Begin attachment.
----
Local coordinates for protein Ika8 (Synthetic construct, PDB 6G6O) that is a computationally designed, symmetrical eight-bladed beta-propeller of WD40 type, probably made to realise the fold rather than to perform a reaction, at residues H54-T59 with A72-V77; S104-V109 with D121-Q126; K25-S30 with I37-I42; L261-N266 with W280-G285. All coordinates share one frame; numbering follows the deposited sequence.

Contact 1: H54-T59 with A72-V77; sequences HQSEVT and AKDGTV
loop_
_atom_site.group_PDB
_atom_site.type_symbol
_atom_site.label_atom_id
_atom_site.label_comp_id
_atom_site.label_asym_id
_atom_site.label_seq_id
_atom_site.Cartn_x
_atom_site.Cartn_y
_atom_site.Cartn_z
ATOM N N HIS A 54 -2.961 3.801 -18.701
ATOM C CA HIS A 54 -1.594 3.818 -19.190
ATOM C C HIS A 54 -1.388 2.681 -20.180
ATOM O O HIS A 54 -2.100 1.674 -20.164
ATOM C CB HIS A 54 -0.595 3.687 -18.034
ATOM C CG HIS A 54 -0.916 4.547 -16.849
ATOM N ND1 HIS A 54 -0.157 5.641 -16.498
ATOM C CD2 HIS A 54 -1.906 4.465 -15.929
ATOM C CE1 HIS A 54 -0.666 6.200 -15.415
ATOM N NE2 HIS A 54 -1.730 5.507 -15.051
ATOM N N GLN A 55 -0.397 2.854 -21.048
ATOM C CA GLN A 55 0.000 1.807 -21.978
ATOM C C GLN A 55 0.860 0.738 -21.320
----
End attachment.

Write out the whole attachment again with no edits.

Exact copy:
Local coordinates for protein Ika8 (Synthetic construct, PDB 6G6O) that is a computationally designed, symmetrical eight-bladed beta-propeller of WD40 type, probably made to realise the fold rather than to perform a reaction, at residues H54-T59 with A72-V77; S104-V109 with D121-Q126; K25-S30 with I37-I42; L261-N266 with W280-G285. All coordinates share one frame; numbering follows the deposited sequence.

Contact 1: H54-T59 with A72-V77; sequences HQSEVT and AKDGTV
loop_
_atom_site.group_PDB
_atom_site.type_symbol
_atom_site.label_atom_id
_atom_site.label_comp_id
_atom_site.label_asym_id
_atom_site.label_seq_id
_atom_site.Cartn_x
_atom_site.Cartn_y
_atom_site.Cartn_z
ATOM N N HIS A 54 -2.961 3.801 -18.701
ATOM C CA HIS A 54 -1.594 3.818 -19.190
ATOM C C HIS A 54 -1.388 2.681 -20.180
ATOM O O HIS A 54 -2.100 1.674 -20.164
ATOM C CB HIS A 54 -0.595 3.687 -18.034
ATOM C CG HIS A 54 -0.916 4.547 -16.849
ATOM N ND1 HIS A 54 -0.157 5.641 -16.498
ATOM C CD2 HIS A 54 -1.906 4.465 -15.929
ATOM C CE1 HIS A 54 -0.666 6.200 -15.415
ATOM N NE2 HIS A 54 -1.730 5.507 -15.051
ATOM N N GLN A 55 -0.397 2.854 -21.048
ATOM C CA GLN A 55 0.000 1.807 -21.978
ATOM C C GLN A 55 0.860 0.738 -21.320